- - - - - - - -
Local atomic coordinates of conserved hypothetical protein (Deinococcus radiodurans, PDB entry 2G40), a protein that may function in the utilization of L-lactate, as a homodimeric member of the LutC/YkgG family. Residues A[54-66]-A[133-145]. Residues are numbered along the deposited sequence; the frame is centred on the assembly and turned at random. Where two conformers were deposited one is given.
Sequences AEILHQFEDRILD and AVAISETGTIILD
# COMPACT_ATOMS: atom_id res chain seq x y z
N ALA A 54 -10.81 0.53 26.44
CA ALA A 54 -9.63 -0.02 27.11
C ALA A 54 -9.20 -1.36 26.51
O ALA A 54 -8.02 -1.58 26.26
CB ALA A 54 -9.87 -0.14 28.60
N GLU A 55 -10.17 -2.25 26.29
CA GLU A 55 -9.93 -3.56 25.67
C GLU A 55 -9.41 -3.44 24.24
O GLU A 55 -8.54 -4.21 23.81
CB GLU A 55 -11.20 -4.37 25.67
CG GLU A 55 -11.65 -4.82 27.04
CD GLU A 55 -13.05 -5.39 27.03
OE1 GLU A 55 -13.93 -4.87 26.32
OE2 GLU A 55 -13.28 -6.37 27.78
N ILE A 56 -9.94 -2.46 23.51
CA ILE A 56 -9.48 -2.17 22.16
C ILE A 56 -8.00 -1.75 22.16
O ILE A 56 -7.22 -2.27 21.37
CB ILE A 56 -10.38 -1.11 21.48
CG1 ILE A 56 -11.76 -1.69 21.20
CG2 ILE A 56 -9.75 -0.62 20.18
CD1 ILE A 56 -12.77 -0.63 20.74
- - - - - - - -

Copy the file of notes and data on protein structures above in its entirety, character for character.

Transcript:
Local atomic coordinates of conserved hypothetical protein (Deinococcus radiodurans, PDB entry 2G40), a protein that may function in the utilization of L-lactate, as a homodimeric member of the LutC/YkgG family. Residues A[54-66]-A[133-145]. Residues are numbered along the deposited sequence; the frame is centred on the assembly and turned at random. Where two conformers were deposited one is given.
Sequences AEILHQFEDRILD and AVAISETGTIILD
# COMPACT_ATOMS: atom_id res chain seq x y z
N ALA A 54 -10.81 0.53 26.44
CA ALA A 54 -9.63 -0.02 27.11
C ALA A 54 -9.20 -1.36 26.51
O ALA A 54 -8.02 -1.58 26.26
CB ALA A 54 -9.87 -0.14 28.60
N GLU A 55 -10.17 -2.25 26.29
CA GLU A 55 -9.93 -3.56 25.67
C GLU A 55 -9.41 -3.44 24.24
O GLU A 55 -8.54 -4.21 23.81
CB GLU A 55 -11.20 -4.37 25.67
CG GLU A 55 -11.65 -4.82 27.04
CD GLU A 55 -13.05 -5.39 27.03
OE1 GLU A 55 -13.93 -4.87 26.32
OE2 GLU A 55 -13.28 -6.37 27.78
N ILE A 56 -9.94 -2.46 23.51
CA ILE A 56 -9.48 -2.17 22.16
C ILE A 56 -8.00 -1.75 22.16
O ILE A 56 -7.22 -2.27 21.37
CB ILE A 56 -10.38 -1.11 21.48
CG1 ILE A 56 -11.76 -1.69 21.20
CG2 ILE A 56 -9.75 -0.62 20.18
CD1 ILE A 56 -12.77 -0.63 20.74